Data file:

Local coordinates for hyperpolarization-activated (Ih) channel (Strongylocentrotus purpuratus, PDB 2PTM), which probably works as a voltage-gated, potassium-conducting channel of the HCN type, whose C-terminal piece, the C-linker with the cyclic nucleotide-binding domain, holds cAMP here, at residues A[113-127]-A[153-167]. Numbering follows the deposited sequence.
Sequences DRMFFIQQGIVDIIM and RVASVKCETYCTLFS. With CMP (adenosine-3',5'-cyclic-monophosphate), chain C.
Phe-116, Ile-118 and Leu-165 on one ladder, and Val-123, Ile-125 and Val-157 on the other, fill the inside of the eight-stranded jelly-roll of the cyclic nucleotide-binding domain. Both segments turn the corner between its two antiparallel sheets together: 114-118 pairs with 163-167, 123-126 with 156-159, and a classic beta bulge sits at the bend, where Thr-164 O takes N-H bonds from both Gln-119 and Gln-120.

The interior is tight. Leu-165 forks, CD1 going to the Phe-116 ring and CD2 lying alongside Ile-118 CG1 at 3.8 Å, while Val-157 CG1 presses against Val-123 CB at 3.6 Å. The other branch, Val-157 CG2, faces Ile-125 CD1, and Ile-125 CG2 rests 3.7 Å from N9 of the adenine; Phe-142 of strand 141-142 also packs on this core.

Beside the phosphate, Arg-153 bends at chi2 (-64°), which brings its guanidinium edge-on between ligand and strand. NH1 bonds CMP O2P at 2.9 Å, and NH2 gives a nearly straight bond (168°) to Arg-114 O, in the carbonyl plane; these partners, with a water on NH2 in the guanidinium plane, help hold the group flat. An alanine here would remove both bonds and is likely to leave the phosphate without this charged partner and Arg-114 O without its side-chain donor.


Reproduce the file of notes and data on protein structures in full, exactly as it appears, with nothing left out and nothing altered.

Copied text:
Local coordinates for hyperpolarization-activated (Ih) channel (Strongylocentrotus purpuratus, PDB 2PTM), which probably works as a voltage-gated, potassium-conducting channel of the HCN type, whose C-terminal piece, the C-linker with the cyclic nucleotide-binding domain, holds cAMP here, at residues A[113-127]-A[153-167]. Numbering follows the deposited sequence.
Sequences DRMFFIQQGIVDIIM and RVASVKCETYCTLFS. With CMP (adenosine-3',5'-cyclic-monophosphate), chain C.
Phe-116, Ile-118 and Leu-165 on one ladder, and Val-123, Ile-125 and Val-157 on the other, fill the inside of the eight-stranded jelly-roll of the cyclic nucleotide-binding domain. Both segments turn the corner between its two antiparallel sheets together: 114-118 pairs with 163-167, 123-126 with 156-159, and a classic beta bulge sits at the bend, where Thr-164 O takes N-H bonds from both Gln-119 and Gln-120.

The interior is tight. Leu-165 forks, CD1 going to the Phe-116 ring and CD2 lying alongside Ile-118 CG1 at 3.8 Å, while Val-157 CG1 presses against Val-123 CB at 3.6 Å. The other branch, Val-157 CG2, faces Ile-125 CD1, and Ile-125 CG2 rests 3.7 Å from N9 of the adenine; Phe-142 of strand 141-142 also packs on this core.

Beside the phosphate, Arg-153 bends at chi2 (-64°), which brings its guanidinium edge-on between ligand and strand. NH1 bonds CMP O2P at 2.9 Å, and NH2 gives a nearly straight bond (168°) to Arg-114 O, in the carbonyl plane; these partners, with a water on NH2 in the guanidinium plane, help hold the group flat. An alanine here would remove both bonds and is likely to leave the phosphate without this charged partner and Arg-114 O without its side-chain donor.